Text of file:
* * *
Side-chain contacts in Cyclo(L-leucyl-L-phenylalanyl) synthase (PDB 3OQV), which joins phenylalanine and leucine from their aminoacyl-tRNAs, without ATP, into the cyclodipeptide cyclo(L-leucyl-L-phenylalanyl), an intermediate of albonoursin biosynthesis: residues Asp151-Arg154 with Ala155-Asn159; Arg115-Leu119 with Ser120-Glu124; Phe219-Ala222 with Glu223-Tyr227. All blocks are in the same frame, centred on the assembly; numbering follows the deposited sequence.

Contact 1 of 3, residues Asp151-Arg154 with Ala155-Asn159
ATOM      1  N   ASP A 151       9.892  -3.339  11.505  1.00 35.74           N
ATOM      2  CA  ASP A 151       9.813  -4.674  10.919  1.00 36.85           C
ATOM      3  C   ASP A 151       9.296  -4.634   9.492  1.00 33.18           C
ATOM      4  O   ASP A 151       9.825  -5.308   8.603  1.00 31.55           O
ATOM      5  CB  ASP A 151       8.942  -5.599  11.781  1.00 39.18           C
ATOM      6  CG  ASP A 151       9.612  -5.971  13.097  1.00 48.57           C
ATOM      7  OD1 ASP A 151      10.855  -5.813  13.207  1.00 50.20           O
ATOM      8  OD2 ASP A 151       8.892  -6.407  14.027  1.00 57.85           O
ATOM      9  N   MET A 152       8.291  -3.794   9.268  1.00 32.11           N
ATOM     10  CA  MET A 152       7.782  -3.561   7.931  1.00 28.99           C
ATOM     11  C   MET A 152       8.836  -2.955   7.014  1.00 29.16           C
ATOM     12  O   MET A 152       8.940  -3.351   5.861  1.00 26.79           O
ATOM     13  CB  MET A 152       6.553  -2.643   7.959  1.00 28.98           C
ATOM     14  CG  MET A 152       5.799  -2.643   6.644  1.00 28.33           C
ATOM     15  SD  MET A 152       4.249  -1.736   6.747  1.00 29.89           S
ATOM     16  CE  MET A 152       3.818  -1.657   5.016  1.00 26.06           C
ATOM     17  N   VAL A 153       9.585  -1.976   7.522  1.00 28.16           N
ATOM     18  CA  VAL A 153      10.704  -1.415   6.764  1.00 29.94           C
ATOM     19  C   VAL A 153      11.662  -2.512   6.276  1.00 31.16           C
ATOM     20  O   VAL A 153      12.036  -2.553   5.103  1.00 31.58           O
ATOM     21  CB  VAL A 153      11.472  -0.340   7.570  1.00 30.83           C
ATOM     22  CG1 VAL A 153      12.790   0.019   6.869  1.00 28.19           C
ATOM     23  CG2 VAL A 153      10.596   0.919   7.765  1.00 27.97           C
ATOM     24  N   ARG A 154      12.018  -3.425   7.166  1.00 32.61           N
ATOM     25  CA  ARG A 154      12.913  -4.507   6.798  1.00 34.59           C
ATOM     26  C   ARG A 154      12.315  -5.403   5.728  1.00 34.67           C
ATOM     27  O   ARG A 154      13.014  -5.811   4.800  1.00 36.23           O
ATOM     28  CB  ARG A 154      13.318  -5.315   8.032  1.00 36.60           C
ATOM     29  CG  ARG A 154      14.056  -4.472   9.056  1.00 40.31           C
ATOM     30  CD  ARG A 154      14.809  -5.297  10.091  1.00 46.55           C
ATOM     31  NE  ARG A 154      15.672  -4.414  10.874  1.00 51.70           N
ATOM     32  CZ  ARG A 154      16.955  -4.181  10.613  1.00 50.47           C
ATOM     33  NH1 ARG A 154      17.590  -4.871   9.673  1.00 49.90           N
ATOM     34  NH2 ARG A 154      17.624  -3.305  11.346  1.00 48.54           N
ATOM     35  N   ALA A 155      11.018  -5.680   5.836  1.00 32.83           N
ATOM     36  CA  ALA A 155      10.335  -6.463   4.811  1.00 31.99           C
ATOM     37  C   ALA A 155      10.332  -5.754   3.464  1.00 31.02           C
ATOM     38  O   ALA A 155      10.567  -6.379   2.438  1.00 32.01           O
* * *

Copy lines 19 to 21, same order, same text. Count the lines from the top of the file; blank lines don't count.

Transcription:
ATOM     17  N   VAL A 153       9.585  -1.976   7.522  1.00 28.16           N
ATOM     18  CA  VAL A 153      10.704  -1.415   6.764  1.00 29.94           C
ATOM     19  C   VAL A 153      11.662  -2.512   6.276  1.00 31.16           C